A level Biology exam revision resources written by A level Examiners


A species can be defined as a group of organisms which are capable of interbreeding and producing fertile offspring. The examples of natural selection discussed so far (the giraffes neck and the peppered moth) show changes within a species. Speciation occurs when natural selection causes a new species to be generated

There are two types of speciation that can occur.

  • Allopatric speciation
  • Sympatric speciation

Start with an interbreeding population of one species.

Figure : One Species

The population becomes divided by a physical barrier, such as water in the case of an Island breaking off the mainland.

Figure : Divided Population

If the two environments are different e.g. different climates, then the two populations will experience different selection pressures. Variations which are beneficial to one group will be passed on within that group, whilst different variations beneficial to the other group will be passed on within that group. After a long period of time the differences between the two groups will have become so large that speciation will have occurred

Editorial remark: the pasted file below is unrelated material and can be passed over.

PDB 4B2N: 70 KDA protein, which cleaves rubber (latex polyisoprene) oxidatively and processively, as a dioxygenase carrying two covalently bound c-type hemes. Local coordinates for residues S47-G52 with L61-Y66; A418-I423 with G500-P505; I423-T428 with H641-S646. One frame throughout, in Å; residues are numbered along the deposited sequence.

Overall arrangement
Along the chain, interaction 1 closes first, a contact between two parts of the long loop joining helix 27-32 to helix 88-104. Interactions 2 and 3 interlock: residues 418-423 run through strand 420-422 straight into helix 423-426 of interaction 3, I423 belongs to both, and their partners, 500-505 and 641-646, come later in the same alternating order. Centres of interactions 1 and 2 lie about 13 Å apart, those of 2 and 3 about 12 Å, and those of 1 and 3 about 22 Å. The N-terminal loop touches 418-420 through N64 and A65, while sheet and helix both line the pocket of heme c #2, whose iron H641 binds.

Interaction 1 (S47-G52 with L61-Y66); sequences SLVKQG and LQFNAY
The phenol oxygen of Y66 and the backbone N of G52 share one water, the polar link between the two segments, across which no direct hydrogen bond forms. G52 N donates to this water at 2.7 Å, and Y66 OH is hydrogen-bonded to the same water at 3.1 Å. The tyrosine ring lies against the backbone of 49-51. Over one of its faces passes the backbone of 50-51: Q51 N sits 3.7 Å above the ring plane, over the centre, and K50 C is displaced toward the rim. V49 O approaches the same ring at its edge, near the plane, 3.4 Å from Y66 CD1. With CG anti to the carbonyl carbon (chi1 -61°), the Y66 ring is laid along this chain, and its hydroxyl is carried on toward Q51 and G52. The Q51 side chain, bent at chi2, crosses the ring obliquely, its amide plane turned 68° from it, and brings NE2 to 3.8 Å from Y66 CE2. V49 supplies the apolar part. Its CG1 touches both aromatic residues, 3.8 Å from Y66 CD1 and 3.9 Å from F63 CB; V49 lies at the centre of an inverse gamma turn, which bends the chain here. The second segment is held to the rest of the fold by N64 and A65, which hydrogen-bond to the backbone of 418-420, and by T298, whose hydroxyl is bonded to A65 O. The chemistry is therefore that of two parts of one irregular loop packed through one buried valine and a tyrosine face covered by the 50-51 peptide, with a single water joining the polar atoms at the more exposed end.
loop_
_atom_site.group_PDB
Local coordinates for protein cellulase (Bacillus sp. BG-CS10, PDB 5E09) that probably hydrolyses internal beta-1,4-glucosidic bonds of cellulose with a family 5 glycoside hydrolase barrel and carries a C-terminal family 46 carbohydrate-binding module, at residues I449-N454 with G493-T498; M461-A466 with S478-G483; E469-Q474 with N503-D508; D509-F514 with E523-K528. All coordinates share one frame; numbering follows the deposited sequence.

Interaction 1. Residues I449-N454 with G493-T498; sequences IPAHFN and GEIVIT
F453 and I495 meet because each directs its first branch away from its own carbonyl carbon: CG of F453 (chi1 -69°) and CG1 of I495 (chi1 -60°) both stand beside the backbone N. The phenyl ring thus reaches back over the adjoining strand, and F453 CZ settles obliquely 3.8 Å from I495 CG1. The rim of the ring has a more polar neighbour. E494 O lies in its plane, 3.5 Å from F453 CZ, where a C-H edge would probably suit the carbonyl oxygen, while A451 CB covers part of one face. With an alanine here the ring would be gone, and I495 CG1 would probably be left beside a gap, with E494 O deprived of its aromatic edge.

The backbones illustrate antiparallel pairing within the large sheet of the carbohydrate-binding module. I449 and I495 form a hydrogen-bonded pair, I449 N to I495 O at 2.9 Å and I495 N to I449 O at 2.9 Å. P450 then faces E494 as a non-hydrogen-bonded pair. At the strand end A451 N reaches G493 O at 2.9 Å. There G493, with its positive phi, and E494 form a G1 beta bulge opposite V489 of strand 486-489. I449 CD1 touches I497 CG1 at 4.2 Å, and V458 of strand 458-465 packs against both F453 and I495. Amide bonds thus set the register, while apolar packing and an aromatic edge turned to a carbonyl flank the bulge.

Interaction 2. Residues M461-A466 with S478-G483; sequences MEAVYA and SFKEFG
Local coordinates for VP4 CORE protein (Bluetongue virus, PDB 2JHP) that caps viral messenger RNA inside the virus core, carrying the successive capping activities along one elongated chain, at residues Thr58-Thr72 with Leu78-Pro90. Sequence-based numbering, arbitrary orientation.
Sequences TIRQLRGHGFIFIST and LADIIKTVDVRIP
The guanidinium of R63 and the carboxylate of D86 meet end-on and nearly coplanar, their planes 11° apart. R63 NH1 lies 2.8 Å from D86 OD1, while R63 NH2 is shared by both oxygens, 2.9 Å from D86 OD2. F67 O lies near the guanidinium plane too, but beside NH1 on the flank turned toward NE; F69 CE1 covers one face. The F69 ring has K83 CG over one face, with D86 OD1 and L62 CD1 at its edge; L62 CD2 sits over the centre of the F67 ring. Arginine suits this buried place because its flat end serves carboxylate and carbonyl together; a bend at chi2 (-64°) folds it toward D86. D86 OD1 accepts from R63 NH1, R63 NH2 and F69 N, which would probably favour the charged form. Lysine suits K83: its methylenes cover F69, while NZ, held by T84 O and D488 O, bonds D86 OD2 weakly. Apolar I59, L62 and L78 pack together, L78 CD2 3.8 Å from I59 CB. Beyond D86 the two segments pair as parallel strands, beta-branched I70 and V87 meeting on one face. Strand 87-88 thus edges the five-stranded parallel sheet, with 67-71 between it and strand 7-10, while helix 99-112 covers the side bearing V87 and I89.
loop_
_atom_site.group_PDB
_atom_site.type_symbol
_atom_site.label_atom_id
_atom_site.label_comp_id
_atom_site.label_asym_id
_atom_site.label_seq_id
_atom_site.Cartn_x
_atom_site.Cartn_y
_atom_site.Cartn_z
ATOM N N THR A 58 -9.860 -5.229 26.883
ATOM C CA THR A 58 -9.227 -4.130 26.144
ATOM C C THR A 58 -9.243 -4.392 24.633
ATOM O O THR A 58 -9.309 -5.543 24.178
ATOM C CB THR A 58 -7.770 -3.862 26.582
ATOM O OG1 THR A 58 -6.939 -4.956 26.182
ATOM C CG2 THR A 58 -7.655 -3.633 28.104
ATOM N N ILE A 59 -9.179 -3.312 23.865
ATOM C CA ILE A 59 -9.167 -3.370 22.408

Figure : Speciation

Then if the two populations are then mixed, they are so different that they can no longer interbreed. They are therefore reproductively isolated, and are two distinct species.

Figure : Two distinct Species

This type of speciation occurs when the original population is not geographically separated, but is reproductively separated within the same area. Reproductive isolation can occur when organisms adopt different patterns of behaviour, or occupy different ecological niches.

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